IHN Database

Slippers and hip fractures

RANDWICK, NSW, AUSTRALIA. Hip fractures are a serious health problem among older men and women. It is estimated that by age 90 years, as many as 17% of men and 32% of women have suffered a hip fracture. A hip fracture is usually a consequence of a fall and it is estimated that 1 in 3 older people fall at least once a year. Researchers at the Prince of Wales Medical Research Institute now report that the type of footwear worn in the home may be a crucial factor in determining the risk of a fall. Their study involved 95 older people (average age of 78 years) who had suffered a hip fracture as the result of a fall. The researchers found that 22% of the study participants had been wearing slippers when they fell, 17% had been wearing walking shoes, and 8% sandals. The majority of participants (63%) wore shoes with no fixation, that is, no laces, straps, buckles, zippers or Velcro fastenings. Forty-three per cent wore shoes with excessively flexible heel counters, i.e. low-cut or too little support to the back of the heel. Other problems identified involved worn soles with no grip and soles with excessive flexibility. The researchers conclude that the ideal shoe for older people would have a low, sturdy heel, high, non-flexible heel counter, a textured sole and a thin, firm mid-sole.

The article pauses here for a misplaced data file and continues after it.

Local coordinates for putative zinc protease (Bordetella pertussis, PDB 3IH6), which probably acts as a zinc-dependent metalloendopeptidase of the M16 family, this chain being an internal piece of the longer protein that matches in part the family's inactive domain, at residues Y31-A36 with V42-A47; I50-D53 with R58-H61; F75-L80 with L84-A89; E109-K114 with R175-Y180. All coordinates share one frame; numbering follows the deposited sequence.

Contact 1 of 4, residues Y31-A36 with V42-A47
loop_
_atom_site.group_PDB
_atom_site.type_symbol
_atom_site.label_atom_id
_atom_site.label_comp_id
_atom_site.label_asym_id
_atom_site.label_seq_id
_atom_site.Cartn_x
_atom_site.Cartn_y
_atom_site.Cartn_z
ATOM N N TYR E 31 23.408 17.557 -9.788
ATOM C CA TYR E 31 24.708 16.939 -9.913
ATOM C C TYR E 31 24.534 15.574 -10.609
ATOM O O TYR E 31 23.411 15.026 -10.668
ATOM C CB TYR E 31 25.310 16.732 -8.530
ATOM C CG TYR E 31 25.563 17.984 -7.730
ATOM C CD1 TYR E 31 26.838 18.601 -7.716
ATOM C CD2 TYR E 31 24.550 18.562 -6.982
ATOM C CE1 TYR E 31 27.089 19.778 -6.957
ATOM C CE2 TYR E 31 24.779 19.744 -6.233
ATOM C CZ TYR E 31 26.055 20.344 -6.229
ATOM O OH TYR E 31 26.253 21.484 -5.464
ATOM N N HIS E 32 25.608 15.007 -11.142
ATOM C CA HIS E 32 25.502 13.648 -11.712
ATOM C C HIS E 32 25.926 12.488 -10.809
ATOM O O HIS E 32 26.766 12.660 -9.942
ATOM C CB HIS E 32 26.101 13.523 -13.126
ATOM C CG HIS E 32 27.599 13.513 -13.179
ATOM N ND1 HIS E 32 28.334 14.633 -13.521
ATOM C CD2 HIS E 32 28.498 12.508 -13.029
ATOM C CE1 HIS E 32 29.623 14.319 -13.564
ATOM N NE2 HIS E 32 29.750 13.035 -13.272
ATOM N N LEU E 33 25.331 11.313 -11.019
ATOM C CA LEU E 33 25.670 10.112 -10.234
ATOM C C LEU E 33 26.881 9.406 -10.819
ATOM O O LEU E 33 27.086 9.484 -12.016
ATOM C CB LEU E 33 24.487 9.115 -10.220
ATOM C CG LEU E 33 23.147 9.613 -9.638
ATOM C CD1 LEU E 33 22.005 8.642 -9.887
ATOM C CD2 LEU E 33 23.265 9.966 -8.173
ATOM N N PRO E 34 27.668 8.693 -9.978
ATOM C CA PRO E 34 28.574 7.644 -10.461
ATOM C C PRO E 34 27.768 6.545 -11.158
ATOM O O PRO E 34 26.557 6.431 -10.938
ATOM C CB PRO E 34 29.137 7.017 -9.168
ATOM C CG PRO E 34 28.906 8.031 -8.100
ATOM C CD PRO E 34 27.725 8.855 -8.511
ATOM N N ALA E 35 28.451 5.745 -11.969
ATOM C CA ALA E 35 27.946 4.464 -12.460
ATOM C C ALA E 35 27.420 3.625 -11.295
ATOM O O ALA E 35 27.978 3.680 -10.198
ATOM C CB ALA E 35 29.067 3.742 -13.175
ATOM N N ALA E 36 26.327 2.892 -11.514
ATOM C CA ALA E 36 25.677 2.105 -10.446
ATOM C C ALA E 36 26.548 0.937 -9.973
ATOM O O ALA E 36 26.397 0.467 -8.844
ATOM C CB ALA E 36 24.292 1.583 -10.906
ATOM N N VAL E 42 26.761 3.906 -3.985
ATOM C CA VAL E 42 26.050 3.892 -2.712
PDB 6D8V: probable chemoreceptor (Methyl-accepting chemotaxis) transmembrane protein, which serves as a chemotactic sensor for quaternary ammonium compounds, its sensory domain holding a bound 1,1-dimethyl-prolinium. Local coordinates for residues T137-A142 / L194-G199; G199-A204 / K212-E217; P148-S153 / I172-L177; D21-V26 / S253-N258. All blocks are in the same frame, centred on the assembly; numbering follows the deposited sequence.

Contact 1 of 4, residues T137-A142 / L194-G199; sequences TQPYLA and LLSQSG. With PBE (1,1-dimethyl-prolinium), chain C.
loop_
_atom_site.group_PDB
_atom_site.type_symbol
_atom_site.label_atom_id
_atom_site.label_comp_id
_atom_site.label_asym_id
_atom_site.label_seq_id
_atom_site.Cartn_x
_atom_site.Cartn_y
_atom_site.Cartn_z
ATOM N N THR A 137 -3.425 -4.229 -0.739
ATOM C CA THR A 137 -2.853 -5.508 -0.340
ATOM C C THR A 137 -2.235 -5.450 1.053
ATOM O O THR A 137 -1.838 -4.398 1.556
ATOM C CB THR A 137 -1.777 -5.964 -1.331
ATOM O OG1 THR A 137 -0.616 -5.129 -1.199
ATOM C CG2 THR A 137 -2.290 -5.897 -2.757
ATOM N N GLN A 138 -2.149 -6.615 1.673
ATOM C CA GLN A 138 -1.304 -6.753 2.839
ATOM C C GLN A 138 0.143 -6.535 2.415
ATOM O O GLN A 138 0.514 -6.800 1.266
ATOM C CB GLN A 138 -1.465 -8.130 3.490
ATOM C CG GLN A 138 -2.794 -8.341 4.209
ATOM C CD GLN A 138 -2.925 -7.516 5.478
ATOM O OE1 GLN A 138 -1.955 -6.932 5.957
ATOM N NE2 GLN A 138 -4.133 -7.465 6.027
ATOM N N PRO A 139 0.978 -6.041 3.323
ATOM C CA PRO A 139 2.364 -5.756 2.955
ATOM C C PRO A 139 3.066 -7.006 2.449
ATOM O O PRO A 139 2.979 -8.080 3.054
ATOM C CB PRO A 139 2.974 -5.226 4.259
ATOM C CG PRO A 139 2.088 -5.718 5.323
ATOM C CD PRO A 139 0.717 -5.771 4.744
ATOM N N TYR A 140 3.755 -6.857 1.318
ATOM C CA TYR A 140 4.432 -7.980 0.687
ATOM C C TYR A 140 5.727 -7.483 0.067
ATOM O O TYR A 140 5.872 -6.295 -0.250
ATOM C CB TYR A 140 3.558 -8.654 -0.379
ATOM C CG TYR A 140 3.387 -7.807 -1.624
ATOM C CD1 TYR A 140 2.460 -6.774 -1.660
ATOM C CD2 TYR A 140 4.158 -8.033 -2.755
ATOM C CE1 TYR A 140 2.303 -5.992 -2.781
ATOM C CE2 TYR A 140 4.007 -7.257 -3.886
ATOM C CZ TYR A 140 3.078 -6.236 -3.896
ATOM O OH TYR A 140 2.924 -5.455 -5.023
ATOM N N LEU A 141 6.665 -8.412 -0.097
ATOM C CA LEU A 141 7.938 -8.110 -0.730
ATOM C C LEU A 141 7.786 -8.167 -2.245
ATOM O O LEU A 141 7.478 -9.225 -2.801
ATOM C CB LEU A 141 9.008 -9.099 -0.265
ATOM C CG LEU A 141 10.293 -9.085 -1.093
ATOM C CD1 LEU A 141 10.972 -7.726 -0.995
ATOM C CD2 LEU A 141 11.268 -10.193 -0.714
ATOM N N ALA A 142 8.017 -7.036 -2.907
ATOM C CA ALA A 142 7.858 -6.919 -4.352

Sherrington, Catherine and Menz, Hylton B. An evaluation of footwear worn at the time of fall-related hip fracture. Age and Ageing, Vol. 32, May 2003, pp. 310-14

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